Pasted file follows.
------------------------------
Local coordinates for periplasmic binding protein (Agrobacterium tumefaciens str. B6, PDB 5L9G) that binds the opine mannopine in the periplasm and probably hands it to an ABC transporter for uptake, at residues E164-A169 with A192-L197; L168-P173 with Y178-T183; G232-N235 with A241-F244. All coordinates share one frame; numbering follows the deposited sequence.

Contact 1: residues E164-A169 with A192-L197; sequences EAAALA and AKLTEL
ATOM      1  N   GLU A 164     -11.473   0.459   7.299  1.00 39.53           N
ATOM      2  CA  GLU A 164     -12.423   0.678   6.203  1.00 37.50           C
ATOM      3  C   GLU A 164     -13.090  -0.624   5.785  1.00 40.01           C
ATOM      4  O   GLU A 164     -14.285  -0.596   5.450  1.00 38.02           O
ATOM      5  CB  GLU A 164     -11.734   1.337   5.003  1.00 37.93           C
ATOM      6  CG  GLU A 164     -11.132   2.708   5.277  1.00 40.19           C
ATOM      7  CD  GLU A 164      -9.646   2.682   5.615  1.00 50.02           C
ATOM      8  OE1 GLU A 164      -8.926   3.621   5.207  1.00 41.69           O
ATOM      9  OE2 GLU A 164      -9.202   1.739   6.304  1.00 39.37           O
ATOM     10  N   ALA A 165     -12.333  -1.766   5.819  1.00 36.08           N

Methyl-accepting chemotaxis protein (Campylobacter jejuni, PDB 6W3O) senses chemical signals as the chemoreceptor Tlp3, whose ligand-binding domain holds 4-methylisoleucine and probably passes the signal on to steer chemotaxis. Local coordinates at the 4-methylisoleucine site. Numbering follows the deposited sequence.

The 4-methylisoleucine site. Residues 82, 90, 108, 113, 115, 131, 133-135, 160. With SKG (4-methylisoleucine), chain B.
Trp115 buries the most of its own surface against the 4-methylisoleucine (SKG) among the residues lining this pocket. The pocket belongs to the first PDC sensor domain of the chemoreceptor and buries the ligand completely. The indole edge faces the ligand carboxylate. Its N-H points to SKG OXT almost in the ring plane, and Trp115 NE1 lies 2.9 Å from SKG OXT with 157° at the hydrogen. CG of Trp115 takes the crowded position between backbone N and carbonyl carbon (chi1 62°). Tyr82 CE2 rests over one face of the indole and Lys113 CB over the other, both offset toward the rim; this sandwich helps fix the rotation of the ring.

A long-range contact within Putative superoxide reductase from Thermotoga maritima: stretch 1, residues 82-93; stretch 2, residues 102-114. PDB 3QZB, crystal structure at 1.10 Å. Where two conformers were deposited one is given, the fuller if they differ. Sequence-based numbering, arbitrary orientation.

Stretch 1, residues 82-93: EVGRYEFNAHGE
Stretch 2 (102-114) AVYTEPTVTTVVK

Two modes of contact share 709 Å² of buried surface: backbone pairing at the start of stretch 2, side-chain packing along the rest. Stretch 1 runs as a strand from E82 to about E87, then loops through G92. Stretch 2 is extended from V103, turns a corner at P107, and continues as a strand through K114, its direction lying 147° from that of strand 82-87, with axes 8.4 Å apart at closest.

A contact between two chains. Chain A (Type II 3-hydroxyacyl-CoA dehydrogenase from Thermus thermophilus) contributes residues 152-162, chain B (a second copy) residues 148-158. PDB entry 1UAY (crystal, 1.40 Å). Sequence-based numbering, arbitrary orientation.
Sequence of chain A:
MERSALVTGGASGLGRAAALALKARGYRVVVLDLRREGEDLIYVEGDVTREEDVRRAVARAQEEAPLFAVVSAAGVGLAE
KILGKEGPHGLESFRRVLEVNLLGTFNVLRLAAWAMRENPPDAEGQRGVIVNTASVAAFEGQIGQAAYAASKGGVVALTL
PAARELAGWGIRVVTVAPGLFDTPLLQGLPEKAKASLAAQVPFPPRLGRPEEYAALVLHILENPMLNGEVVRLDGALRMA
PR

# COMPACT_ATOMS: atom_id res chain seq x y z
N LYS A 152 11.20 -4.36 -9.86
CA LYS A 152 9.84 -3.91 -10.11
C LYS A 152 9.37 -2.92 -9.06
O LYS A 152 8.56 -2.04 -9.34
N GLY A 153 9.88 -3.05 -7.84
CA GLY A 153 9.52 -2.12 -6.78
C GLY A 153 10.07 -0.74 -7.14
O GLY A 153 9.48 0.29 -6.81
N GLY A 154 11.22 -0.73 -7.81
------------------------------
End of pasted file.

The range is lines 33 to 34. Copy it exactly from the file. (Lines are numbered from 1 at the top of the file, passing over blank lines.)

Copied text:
C GLY A 153 10.07 -0.74 -7.14
O GLY A 153 9.48 0.29 -6.81